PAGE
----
Asia: Bloggers anxiously await results

A small portrait of the translator

November 4, 2008 @ 20:30 UTC

Written by


Countries:
none
Candidates:
Barack Obama, John McCain
Issues:
Civil Rights & Ethnicity, International Relations, Government & Politics, Activism & Protest
 

As millions of Americans step into the polls today, Asians are snoozing away and will soon wake up to the news of who will be next to head the world’s most powerful country.

Before they went to bed, however, bloggers across Asia wrote about what they hoped and expected to find out when they wake up.

In Indonesia, Maman wrote that an “anxious feeling” was coming over her. And, despite the polls agreeing with her, she is preparing for a GOP win.

“I am really having a strange feeling about the US Election, it's a strange feeling I can't describe. The poll survey surely go to my favor, OBAMA will win, but I do believe that race will play in the final result. I try to scare myself with the reality IF GOP win this election, it will be a big POUNCH on only to my stomach, but to almost most of the average American.”

In South Korea, Expat Jane, writes that she’s also feeling “nerves and anxiety” but is excited to find out the results.

“I've been so very cool during most of this campaign. At least, when it comes to the discussion of Obama winning because I believe he will. By this time tomorrow, we'll know.”

In the Philippines, Martin Perez, makes one last plea and further addresses why Filipinos should support Obama.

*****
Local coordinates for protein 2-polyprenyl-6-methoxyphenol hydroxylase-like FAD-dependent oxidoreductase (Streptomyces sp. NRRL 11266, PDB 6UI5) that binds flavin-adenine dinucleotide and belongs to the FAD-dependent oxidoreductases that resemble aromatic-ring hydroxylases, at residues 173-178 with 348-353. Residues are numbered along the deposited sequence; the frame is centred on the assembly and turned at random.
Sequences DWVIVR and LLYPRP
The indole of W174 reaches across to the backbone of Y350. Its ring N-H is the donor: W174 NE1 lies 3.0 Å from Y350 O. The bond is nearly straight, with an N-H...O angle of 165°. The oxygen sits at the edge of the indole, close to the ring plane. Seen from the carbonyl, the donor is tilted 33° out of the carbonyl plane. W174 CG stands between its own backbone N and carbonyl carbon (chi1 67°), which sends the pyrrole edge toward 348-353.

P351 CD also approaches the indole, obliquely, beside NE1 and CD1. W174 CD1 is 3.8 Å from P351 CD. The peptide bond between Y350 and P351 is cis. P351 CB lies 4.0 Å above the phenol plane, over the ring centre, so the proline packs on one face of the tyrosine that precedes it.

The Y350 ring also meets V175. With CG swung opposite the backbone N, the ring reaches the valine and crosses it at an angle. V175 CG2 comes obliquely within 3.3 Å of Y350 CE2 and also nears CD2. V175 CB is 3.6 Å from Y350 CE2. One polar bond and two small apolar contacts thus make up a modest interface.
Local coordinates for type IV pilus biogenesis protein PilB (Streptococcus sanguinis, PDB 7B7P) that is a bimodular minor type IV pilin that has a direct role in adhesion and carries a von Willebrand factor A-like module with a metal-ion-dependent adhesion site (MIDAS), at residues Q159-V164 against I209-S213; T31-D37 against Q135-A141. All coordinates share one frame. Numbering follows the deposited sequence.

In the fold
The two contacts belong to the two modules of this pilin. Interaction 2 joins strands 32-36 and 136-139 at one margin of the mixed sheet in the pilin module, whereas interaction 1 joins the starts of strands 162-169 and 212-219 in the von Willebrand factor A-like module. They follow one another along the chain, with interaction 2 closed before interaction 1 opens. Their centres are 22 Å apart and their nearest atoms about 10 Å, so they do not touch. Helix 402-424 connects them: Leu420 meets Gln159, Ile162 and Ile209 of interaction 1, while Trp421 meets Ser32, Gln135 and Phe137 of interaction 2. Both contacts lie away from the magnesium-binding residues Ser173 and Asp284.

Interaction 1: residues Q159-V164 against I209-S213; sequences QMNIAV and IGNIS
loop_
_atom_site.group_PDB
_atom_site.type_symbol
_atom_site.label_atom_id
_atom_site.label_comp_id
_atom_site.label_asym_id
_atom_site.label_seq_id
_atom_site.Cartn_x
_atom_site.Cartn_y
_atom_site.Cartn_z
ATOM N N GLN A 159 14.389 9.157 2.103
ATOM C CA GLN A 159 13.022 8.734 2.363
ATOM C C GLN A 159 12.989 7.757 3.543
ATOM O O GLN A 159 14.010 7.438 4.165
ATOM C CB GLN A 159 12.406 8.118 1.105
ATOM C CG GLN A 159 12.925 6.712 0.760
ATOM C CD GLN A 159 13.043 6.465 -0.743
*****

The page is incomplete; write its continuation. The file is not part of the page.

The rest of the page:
“For a segment of the Philippine population, the possibilities are within their reach. They just don’t look towards government for this. Middle class Filipinos make do and succeed inspite of the failings of their government. That there are jobs waiting for us abroad is part of our modern paradigm. That we aspire for reliably wealth generating jobs such as medicine, law and accounting, is part of our national intuition. And that we need nothing from government because it takes from us more than we receive is by and large remains the cancer in our society that Dr. Jose Rizal died not having incised.

For the people who have chosen not to have a stake in government despite being able to do so, what they seek is not merely a government that works, but a government they can trust. They need a reason to believe that it can be a force for good. Their contributions — whether time, money, effort or even prayer — should address specific needs, real goals, and achieve tangible results. How we activate and inspire these people is an open question.

It is a question to which Barack Obama has responded excellently.”

Perez further addresses Obama’s campaign.